BRCA2 syndrome

Patients with this syndrome have a constitutional mutation in the BRCA2 gene [24]. According to literature data lifetime risk for BRCA2 carriers from families with definitive HBC-ss and HBOC is estimated at 31-56% for breast cancer and 11-27% for ovarian cancer [10, 2528]. Studies performed in 200 Polish families with strong aggregation of breast and/or ovarian cancers proved that mutations in the BRCA2 gene are rare, with a frequency of 4%. There are no studies on cumulated cancer risk in BRCA2 mutation carriers from the Polish population. Most BRCA2 mutations from the Polish population probably slightly increase breast cancer risk. Studies performed in our centre showed that in families with aggregation of breast cancer diagnosed before the age of 50 and stomach cancer diagnosed in males before the age of 55, frequency of BRCA2 carriers is about 10-20% [29]. BRCA2 mutations are also related to a significantly increased although not precisely estimated risk of ovarian cancer and cancers of the digestive tract such as stomach, colon and pancreas in both females and males. Studies performed in our centre showed that BRCA2 mutations are detected with a frequency of 30% in families without breast cancer but with aggregation of ovarian cancer with stomach, colon or pancreatic cancer between first and second degree relatives [30]. BRCA2 studies performed on male breast cancer patients from the Poznań population showed that 15% of patients from this group are mutation carriers [31].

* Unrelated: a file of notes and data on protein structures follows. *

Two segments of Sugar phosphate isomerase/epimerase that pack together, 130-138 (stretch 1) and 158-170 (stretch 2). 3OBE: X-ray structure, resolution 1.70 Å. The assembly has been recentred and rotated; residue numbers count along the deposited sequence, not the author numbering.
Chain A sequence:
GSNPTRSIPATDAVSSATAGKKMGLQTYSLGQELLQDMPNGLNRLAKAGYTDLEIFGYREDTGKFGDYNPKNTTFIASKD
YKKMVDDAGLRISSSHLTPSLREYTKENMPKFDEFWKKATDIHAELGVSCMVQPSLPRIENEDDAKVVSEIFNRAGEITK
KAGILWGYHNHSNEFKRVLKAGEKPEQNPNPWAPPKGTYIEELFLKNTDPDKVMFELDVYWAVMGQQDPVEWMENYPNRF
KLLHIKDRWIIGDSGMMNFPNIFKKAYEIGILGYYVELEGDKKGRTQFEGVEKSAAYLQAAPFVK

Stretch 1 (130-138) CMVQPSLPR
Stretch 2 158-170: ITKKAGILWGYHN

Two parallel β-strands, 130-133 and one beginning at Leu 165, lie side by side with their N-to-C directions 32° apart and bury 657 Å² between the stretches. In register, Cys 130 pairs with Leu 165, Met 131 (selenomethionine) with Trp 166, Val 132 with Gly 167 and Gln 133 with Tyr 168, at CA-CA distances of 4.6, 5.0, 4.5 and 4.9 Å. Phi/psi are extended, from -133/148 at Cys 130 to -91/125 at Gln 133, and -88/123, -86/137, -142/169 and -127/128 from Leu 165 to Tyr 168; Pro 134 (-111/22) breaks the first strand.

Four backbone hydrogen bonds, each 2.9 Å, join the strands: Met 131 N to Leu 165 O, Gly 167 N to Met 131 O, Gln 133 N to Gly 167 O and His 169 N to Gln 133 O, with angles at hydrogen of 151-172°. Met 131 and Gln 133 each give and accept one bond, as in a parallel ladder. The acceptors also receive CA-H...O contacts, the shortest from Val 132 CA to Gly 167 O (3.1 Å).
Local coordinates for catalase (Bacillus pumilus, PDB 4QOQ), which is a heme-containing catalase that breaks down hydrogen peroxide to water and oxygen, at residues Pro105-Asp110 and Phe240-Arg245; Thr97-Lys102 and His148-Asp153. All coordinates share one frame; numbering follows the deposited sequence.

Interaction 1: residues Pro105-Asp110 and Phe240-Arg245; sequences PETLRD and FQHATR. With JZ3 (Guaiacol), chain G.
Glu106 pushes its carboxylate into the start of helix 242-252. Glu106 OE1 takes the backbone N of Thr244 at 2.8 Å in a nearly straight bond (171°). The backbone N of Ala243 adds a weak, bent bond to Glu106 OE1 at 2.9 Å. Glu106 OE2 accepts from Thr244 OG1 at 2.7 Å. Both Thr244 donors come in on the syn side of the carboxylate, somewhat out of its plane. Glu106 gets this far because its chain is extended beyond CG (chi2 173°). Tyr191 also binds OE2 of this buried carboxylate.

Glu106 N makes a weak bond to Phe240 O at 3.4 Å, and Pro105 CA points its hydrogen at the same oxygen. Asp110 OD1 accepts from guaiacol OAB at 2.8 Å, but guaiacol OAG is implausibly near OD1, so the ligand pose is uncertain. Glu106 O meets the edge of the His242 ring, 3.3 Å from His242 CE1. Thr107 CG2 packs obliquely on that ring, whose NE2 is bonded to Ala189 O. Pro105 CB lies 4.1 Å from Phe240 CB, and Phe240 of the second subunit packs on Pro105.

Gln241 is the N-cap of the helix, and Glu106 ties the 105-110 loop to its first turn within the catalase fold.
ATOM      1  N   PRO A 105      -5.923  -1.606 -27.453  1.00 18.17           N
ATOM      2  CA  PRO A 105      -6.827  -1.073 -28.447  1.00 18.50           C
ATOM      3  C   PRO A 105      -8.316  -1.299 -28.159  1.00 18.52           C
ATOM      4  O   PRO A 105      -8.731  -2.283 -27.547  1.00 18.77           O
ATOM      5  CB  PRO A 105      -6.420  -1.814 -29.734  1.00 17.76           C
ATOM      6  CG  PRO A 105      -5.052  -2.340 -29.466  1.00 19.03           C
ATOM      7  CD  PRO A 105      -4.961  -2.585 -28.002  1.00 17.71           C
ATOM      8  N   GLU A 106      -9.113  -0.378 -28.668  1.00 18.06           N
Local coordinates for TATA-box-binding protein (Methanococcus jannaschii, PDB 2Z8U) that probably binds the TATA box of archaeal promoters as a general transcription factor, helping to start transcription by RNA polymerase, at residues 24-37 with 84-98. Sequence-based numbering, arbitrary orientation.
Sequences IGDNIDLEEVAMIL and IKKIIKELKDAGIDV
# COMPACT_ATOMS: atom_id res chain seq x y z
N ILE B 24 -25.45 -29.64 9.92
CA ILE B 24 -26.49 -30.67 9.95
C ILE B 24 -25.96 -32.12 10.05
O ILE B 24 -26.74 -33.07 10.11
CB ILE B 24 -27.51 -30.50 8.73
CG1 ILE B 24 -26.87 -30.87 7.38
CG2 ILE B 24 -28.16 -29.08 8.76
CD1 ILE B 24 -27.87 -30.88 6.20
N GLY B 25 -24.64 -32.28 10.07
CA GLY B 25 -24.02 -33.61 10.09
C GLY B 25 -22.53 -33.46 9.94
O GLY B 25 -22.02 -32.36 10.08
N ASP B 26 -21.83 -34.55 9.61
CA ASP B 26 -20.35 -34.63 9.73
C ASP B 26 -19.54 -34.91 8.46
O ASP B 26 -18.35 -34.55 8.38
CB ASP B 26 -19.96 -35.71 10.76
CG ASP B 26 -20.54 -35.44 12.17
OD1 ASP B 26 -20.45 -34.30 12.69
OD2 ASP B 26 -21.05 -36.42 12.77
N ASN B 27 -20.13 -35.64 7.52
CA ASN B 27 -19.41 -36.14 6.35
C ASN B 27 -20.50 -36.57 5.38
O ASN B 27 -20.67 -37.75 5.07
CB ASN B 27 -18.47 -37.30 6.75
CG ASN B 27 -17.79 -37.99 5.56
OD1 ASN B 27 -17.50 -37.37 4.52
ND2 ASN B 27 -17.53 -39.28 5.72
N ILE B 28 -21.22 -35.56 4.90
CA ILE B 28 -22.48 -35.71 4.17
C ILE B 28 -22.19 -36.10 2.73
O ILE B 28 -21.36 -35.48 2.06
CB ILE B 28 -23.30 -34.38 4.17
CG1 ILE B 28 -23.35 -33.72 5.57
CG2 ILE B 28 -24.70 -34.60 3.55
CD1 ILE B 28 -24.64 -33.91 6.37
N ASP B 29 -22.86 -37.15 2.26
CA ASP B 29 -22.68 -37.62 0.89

Breast and ovarian cancers in families with BRCA2 mutations have characteristic features. Medium age of breast cancer is 52 and 53 in females and males, respectively, and 62 for ovarian cancer [31, 32].

Molecular diagnosis of BRCA2 mutations

Unlike for the BRCA1 gene, a founder effect for BRCA2 mutations was not observed with significant frequency in the Polish population [22]. It should be noted that "de novo" mutations are rare in these groups of genes; thus the presence of founder mutations in BRCA2 is probable. As yet BRCA2 mutations should be diagnosed individually for each family by full sequencing. Since the BRCA2 gene is large - about 70 genomic kbp - the cost of sequencing of this gene is high (around 1500 euro).